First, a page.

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Unit labor costs in manufacturing increased 1.6 percent in 2007, a reversal from the 1.5-percent decline in 2006.
The last time that manufacturing unit labor costs experienced an annual increase was in 2003.
In the durable goods manufacturing sector unit labor costs edged up 0.6 percent in 2007 following a 2.9-percent decline in 2006. Unit labor costs in nondurable goods industries rose 3.0 percent in 2007 after declining 0.5 percent in 2006.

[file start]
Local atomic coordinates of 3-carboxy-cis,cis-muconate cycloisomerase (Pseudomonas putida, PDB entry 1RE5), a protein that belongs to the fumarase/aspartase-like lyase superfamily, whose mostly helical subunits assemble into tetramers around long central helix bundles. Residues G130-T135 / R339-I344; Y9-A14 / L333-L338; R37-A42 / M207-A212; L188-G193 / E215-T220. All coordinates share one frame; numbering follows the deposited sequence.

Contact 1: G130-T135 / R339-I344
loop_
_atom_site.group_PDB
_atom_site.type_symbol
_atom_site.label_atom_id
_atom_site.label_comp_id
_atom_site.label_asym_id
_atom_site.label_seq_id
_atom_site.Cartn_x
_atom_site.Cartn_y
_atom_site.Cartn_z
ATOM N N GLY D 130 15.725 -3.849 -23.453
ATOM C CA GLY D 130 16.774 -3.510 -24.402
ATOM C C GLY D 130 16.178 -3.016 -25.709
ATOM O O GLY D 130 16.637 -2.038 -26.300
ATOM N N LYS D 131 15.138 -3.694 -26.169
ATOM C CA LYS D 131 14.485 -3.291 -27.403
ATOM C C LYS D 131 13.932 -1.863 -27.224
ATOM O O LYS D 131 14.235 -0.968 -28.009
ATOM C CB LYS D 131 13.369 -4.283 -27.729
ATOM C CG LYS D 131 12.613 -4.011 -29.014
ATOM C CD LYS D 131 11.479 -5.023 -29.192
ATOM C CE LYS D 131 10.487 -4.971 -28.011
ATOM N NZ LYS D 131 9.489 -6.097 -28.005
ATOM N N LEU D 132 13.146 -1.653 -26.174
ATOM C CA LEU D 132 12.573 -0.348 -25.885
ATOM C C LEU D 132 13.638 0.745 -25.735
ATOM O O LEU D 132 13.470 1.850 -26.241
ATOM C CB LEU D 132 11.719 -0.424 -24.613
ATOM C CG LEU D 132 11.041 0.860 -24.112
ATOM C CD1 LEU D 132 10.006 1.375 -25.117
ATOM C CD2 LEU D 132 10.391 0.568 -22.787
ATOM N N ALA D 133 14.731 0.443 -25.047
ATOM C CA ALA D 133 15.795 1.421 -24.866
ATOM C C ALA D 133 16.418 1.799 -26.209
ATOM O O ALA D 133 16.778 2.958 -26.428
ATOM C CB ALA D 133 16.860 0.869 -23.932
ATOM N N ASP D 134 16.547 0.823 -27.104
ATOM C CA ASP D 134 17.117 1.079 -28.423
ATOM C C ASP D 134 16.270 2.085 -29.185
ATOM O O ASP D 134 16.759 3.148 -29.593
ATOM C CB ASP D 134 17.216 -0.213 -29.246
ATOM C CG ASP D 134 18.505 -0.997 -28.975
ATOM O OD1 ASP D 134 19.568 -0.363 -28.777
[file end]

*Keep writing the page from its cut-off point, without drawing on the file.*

Unit labor costs—the cost of the labor input required to produce one unit of output—are computed by dividing labor costs in nominal terms by real output. Unit labor costs can also be expressed as the ratio of hourly compensation to labor productivity.
These data are from the BLS Productivity and Costs program. Data are subject to revision. For more information, see the "Productivity and Costs, Preliminary Fourth Quarter and Annual Averages for 2007" (PDF) (HTML), news release USDL 08-0171.
Bureau of Labor Statistics, U.S. Department of Labor, The Economics Daily, Manufacturing unit labor costs up in 2007 at https://www.bls.gov/opub/ted/2008/feb/wk1/art05.htm (visited March 27, 2023).